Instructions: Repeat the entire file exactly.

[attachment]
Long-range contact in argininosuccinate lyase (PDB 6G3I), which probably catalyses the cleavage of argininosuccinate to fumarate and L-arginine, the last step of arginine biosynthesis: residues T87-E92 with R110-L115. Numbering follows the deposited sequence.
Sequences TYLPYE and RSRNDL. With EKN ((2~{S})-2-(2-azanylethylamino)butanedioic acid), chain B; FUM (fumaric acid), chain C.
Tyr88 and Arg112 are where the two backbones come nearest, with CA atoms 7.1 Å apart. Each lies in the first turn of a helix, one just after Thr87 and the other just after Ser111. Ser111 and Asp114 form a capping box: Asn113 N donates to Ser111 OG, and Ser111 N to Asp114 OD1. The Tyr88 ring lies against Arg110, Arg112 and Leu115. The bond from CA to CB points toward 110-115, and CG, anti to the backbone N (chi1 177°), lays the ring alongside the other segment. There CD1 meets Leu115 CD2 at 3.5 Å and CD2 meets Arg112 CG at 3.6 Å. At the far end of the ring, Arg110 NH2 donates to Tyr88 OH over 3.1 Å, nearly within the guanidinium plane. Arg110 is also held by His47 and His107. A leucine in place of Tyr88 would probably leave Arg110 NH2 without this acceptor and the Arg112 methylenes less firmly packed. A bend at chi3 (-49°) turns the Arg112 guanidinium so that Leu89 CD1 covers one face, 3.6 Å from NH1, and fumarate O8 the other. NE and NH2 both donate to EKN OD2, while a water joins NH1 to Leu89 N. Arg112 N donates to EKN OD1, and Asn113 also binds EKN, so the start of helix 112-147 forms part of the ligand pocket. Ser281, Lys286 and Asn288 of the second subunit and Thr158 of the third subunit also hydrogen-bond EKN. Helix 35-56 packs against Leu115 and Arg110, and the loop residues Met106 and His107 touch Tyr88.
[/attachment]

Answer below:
Long-range contact in argininosuccinate lyase (PDB 6G3I), which probably catalyses the cleavage of argininosuccinate to fumarate and L-arginine, the last step of arginine biosynthesis: residues T87-E92 with R110-L115. Numbering follows the deposited sequence.
Sequences TYLPYE and RSRNDL. With EKN ((2~{S})-2-(2-azanylethylamino)butanedioic acid), chain B; FUM (fumaric acid), chain C.
Tyr88 and Arg112 are where the two backbones come nearest, with CA atoms 7.1 Å apart. Each lies in the first turn of a helix, one just after Thr87 and the other just after Ser111. Ser111 and Asp114 form a capping box: Asn113 N donates to Ser111 OG, and Ser111 N to Asp114 OD1. The Tyr88 ring lies against Arg110, Arg112 and Leu115. The bond from CA to CB points toward 110-115, and CG, anti to the backbone N (chi1 177°), lays the ring alongside the other segment. There CD1 meets Leu115 CD2 at 3.5 Å and CD2 meets Arg112 CG at 3.6 Å. At the far end of the ring, Arg110 NH2 donates to Tyr88 OH over 3.1 Å, nearly within the guanidinium plane. Arg110 is also held by His47 and His107. A leucine in place of Tyr88 would probably leave Arg110 NH2 without this acceptor and the Arg112 methylenes less firmly packed. A bend at chi3 (-49°) turns the Arg112 guanidinium so that Leu89 CD1 covers one face, 3.6 Å from NH1, and fumarate O8 the other. NE and NH2 both donate to EKN OD2, while a water joins NH1 to Leu89 N. Arg112 N donates to EKN OD1, and Asn113 also binds EKN, so the start of helix 112-147 forms part of the ligand pocket. Ser281, Lys286 and Asn288 of the second subunit and Thr158 of the third subunit also hydrogen-bond EKN. Helix 35-56 packs against Leu115 and Arg110, and the loop residues Met106 and His107 touch Tyr88.